American Libraries Canadian Libraries Universal Library Community Texts Project Gutenberg Biodiversity Heritage Library Children's Library. movies All video latest This Just In Prelinger Archives Democracy Now! Occupy Wall Street TV NSA Clip Library.

Ovid Volume VI Loeb Classical Library 151. Tristia. Famous at first, he offended the emperor Augustus with his Ars Amatoria (Art of Love).

Ovid on Reading: Reading Ovid. Reception in Ovid Tristia II. Journal of Roman Studies, Vol. 89, Issue. Ovid, tristia . –8 revisited. The Classical Quarterly, Vol. 66, Issue. 02, p. 598. CrossRef. Export citation Request permission.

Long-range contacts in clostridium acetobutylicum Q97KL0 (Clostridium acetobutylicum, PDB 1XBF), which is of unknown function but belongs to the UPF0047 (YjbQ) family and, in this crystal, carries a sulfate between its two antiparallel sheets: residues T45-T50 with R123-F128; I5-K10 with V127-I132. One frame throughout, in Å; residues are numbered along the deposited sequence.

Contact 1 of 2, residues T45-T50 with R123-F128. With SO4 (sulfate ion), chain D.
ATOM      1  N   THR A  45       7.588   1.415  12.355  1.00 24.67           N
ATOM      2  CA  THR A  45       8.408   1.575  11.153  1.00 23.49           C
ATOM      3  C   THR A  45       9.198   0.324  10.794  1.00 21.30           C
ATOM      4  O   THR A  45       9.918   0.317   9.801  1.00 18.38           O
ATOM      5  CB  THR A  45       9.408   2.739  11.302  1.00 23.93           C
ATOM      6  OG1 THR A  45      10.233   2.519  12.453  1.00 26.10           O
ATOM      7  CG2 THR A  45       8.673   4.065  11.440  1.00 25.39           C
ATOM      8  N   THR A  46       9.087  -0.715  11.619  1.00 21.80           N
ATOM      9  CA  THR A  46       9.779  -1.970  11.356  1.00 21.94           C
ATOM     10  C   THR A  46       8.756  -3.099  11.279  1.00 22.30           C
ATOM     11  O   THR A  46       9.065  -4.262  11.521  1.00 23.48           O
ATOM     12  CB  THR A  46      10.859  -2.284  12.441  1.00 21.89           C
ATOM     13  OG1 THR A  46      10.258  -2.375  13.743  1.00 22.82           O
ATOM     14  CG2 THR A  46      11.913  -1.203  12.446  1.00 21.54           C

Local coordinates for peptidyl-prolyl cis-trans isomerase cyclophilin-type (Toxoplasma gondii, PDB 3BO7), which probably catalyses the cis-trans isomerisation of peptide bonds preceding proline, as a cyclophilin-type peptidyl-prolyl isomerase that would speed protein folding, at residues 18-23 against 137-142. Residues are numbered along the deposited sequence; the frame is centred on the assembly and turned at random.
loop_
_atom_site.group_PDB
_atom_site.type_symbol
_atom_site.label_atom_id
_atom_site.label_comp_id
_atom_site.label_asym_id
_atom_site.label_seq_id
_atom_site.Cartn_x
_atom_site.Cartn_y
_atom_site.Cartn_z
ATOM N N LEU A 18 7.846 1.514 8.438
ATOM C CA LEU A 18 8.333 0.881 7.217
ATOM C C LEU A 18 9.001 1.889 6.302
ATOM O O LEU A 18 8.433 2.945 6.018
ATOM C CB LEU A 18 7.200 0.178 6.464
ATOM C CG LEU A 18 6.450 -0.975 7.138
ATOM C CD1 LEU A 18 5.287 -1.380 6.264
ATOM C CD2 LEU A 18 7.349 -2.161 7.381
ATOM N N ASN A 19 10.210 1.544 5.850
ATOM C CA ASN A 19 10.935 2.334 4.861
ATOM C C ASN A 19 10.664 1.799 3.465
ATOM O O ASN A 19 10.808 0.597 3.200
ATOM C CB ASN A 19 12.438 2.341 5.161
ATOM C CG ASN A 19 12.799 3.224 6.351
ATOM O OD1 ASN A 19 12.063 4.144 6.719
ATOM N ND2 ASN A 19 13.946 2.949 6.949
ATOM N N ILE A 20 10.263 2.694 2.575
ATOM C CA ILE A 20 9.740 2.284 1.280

L001 (1912) Apollonius Rhodius: Argonautica (transcription project). L002 (1912) Appian: Roman History, Volume I, Books 1–. (external scan). L003 (1912) Appian: Roman History, Volume II, Books . –12 (external scan). L004 (1913) Appian: Roman History, Volume III, The Civil Wars, Books 1–. 6 (external scan). L005 (1913) Appian: Roman History, Volume IV, The Civil Wars, Books . 7–5 (external scan). L006 (1912) Catullus; Tibullus; Tiberianus (possibly): Pervigilium Veneris.